National Food Security Act, 2013

National Food Security Act, 2013- An Overview

Introduction to National Food Security Act

A major part of the population of India is malnourished due to the menace of poverty and hunger. Today, many people of India are living in poverty and dying out of hunger each day. The World Bank states “in India, the world’s second most populated nation, has 34% living on less than $1 a day and 80% living on less than $2”. The starvation index of people in India is very high.

It has been a challenge for India to have ample availability of food at a micro-level. To overcome this challenge, there was a need for a consistent and appropriate bill that will help to resolve the issue of qualitative as well as quantitative aspects of food security in terms of malnourishment and hunger.

The National Food Security Act was proposed in the Parliament to provide food security to the population of India. The National Food Security Act is also known as the “Right to Food Act”. It was proposed as a flagship scheme of the UPA government. The main aim behind the act is to provide food grains to the vulnerable and indigenous population of the country which is reportedly two-thirds of India’s total population of 1.2 billion people.[1] The Act makes a special provision to provide food grains and cereals to vulnerable groups like women and children.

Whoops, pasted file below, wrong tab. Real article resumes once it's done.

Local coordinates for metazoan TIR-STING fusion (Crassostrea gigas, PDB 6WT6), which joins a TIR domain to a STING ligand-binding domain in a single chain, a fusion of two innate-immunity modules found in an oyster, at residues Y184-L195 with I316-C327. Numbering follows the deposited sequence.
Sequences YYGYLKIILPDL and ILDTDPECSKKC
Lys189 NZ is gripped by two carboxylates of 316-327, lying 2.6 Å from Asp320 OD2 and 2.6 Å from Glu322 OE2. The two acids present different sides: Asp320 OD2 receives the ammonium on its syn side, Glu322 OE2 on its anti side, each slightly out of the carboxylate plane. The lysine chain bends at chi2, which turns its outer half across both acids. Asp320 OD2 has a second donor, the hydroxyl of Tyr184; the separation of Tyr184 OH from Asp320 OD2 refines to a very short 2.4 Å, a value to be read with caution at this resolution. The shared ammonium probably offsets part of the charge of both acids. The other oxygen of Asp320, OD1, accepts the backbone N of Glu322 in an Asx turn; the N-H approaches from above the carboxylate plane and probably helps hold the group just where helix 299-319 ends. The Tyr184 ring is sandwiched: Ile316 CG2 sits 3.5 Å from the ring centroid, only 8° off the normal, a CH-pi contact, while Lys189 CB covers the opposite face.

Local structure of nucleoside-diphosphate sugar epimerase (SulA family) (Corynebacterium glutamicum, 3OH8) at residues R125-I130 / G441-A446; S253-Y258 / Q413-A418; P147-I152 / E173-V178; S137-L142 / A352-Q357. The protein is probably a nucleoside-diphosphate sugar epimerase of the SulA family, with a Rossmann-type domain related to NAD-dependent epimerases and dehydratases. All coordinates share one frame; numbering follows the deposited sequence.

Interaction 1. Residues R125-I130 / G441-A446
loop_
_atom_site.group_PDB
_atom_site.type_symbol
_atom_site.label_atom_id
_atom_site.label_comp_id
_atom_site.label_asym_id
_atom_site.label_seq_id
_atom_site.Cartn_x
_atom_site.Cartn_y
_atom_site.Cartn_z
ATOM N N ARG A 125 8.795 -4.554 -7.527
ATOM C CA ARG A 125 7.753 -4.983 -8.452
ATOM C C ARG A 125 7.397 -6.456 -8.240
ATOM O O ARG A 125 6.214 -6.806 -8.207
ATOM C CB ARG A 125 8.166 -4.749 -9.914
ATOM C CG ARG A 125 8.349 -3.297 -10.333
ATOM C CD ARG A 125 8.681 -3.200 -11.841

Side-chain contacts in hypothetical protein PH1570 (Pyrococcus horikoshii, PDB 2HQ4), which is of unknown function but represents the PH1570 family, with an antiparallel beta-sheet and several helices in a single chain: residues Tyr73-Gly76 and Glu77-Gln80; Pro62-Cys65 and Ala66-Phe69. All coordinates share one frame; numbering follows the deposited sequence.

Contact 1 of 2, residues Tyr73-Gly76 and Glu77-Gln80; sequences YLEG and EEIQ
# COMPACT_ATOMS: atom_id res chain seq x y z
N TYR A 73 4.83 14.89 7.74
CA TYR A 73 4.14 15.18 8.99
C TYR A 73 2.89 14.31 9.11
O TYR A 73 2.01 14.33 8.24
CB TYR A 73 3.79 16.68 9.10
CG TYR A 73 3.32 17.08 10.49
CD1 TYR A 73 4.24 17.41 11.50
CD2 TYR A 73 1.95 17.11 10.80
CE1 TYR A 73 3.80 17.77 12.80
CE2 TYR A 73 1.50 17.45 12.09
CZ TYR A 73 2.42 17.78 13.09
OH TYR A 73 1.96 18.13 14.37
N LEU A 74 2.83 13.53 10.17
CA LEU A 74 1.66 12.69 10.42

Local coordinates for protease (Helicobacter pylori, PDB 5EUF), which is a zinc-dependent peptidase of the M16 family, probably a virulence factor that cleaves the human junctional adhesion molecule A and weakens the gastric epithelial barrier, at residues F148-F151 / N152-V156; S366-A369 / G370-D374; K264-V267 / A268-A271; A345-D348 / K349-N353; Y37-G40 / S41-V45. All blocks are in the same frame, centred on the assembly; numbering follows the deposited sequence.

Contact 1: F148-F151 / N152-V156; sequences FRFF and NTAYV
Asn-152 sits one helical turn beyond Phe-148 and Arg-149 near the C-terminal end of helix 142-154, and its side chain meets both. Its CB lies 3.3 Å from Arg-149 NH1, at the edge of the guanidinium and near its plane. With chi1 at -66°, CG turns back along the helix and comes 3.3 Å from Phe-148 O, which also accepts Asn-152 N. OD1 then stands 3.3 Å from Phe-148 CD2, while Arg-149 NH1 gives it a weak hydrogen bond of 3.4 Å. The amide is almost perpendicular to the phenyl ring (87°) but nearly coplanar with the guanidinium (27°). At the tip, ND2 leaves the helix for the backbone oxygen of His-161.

The act also seeks to make some reforms in the already existing PDS (Public Distribution System). India is lagging to provide nutritional food to the people so this act also seeks to provide nutritional security to the population of India. The act intends to help about 67% of the country’s population. The bill was first introduced in the Lower house of the Parliament in December 2011 to address the issue of food security.

Based on the report of Standing Committee on Food, Consumer Affairs, and Public Distribution, the Union Cabinet cleared the bill on 4th July 2013 and paved a way to make the framework of the proposed legislation simpler by providing more flexibility to States/ Union territories in its implementation and to address some of the important concerns relating to food security.[2]

In this article, the author will discuss the major highlights of the National Food Security Act, 2013 along with its merits and demerits. Whenever an act is passed by the parliament the first question that comes to mind is related to the implementation of the proposed act. The same question arises when we talk about this act and how it will be implemented so that it can be reached to the micro-level of the country.

Also read: Mental Health Care Bill, 2017

Major Highlights of The Act

  • Targeted Public Distribution System(TPDS)

The act makes it mandatory for the state government to provide five kilograms per person per month of food grains to priority households. Around 75 percent of the rural population and 50% of the urban population will be benefitted under the Targeted Public Distribution System. Priority household means those households which are being identified by the State government.

  • Subsidized Prices under TPDS:

The act has fixed a subsidised prices of food grains under the Targeted Public Distribution System. Rs. 3 per kg for rice, Rs. 2 per kilogram for wheat, Rs. 1 per kilogram for coarse grains are fixed for three years from the date of commencement of the act.

  • Antyodaya Anna Yojana:

According to the survey conducted by a National Sample Survey around 5 percent of India’s population sleep without having two meals a day. Because of poverty, these people are not in a position to be able to buy the food even on the BPL rates. The “Antyodaya Anna Yojana” was launched in the year 2000.